I've written a bit about "Avatar's" unstoppable run elsewhere, so I won't repeat myself too much here. For the record, James Cameron's multiple Golden Globe-winner dropped just 15 percent in weekend five, for a $42.8 million three-day take and a $54.6 million four-day take. The previous record for a fifth weekend was Titanic's $30 million take. Each of "Avatar’s" three January weekends ($68 million, $50 million and now $41 million) have scored the top three January weekends of all time. The next biggest is "Cloverfield's" $40 million opening from 2008. "Avatar's" new total is $505 million, and it topped the $500 million mark in just 32 days, 12 days fewer than it took "The Dark Knight" to pass that milestone. At this rate, it will sail past "Titanic's" $600 million domestic gross by either the end of January or beginning of February. At well over $1.6 billion in worldwide grosses, it is less than $200 million away from "Titanic's" unfathomable $1.8 billion total. Frankly, there are only so many different ways to say "holy f&^!ing sh$&!", so let's move on.
While it had to settle for number two, Denzel Washington's "The Book of Eli" was no slouch by any standard. It opened with $32.7 million over three days and $38 million over four days. Despite my misgivings about the somewhat goofy trailers, this was sold as a hard R-rated action flick that showcased Washington killing people in all kinds of merry ways, and that was exactly the right sell. This was Washington's second-biggest three-day debut of all time, behind "American Gangster's" $43.5 million take in November 2007. Still, you could argue that the latter was helped by co-star Russell Crowe, so we can certainly count this as Washington's biggest opening for a stand-alone star vehicle. Regardless, this Hughes brothers picture (their first since "From Hell" in 2001) marks a strong commercial comeback as the rest of their pictures combined have grossed just over the $8o million that this picture cost to produce. With strong overseas numbers in store, this is likely a solid profit maker for Warner Bros. and all else involved.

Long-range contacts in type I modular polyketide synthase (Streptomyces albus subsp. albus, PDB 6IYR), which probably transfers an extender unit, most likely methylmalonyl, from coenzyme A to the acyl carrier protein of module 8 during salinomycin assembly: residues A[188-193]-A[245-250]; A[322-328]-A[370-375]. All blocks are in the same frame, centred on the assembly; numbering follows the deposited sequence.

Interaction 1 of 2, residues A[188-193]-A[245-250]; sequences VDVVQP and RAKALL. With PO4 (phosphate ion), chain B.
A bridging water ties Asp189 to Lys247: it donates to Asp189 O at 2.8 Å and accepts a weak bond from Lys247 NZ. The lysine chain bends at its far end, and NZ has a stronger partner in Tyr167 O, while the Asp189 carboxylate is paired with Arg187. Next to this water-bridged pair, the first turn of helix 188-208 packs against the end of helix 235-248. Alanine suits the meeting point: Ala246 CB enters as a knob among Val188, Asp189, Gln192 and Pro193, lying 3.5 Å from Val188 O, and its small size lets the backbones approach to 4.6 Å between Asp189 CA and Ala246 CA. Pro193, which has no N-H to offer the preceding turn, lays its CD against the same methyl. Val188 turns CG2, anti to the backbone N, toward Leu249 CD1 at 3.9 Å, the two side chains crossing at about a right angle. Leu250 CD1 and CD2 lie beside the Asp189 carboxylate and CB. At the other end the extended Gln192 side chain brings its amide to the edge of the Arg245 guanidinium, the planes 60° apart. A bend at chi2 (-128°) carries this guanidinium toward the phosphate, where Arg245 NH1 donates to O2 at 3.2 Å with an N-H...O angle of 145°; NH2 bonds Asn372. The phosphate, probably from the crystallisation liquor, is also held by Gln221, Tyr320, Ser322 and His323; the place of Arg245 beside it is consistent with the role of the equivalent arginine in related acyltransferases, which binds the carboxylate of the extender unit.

Next up is the at-long-last wide-release of Peter Jackson's "The Lovely Bones." Delayed at the last minute from its intended Dec. 12 release date, it has instead languished in a month-long, three-screen limited run where it has amassed just $444,000. Still, the subject matter and the popularity of the original novel was enough to get the critically-slammed fantasy to a $17 million three-day and $20.5 million four-day opening weekend. Paramount has quietly resold this movie as a teen-girl friendly drama about an obsessed father avenging his murdered daughter. As with Mel Gibson's upcoming "Edge of Darkness," the marketing for "The Lovely Bones" was retooled to fit into the "Taken" mold. For now, the resale seems to have worked. Still, the picture cost $100 million so it still has some work to do. It will be interesting to see how fans of the original book react to this relatively unfaithful adaptation. My personal dislike of the film aside, Peter Jackson has more than earned a mulligan and I just hope that Stanley Tucci gets his much deserved Oscar nomination.